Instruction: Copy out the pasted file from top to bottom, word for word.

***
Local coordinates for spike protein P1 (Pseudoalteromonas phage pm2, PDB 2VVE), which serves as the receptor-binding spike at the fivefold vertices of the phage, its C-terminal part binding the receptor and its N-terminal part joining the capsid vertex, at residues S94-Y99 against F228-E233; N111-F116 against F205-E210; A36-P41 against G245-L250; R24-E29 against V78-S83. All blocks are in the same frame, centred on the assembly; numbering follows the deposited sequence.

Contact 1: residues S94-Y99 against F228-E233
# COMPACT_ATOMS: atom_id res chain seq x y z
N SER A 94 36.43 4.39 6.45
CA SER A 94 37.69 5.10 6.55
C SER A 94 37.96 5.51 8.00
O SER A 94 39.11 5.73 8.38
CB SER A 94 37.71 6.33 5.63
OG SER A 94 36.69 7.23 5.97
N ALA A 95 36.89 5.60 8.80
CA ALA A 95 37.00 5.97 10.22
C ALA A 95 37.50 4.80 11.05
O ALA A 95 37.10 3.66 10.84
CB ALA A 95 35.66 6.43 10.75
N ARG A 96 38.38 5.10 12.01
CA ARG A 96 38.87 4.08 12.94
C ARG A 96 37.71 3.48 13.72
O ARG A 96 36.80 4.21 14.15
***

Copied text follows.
Local coordinates for spike protein P1 (Pseudoalteromonas phage pm2, PDB 2VVE), which serves as the receptor-binding spike at the fivefold vertices of the phage, its C-terminal part binding the receptor and its N-terminal part joining the capsid vertex, at residues S94-Y99 against F228-E233; N111-F116 against F205-E210; A36-P41 against G245-L250; R24-E29 against V78-S83. All blocks are in the same frame, centred on the assembly; numbering follows the deposited sequence.

Contact 1: residues S94-Y99 against F228-E233
# COMPACT_ATOMS: atom_id res chain seq x y z
N SER A 94 36.43 4.39 6.45
CA SER A 94 37.69 5.10 6.55
C SER A 94 37.96 5.51 8.00
O SER A 94 39.11 5.73 8.38
CB SER A 94 37.71 6.33 5.63
OG SER A 94 36.69 7.23 5.97
N ALA A 95 36.89 5.60 8.80
CA ALA A 95 37.00 5.97 10.22
C ALA A 95 37.50 4.80 11.05
O ALA A 95 37.10 3.66 10.84
CB ALA A 95 35.66 6.43 10.75
N ARG A 96 38.38 5.10 12.01
CA ARG A 96 38.87 4.08 12.94
C ARG A 96 37.71 3.48 13.72
O ARG A 96 36.80 4.21 14.15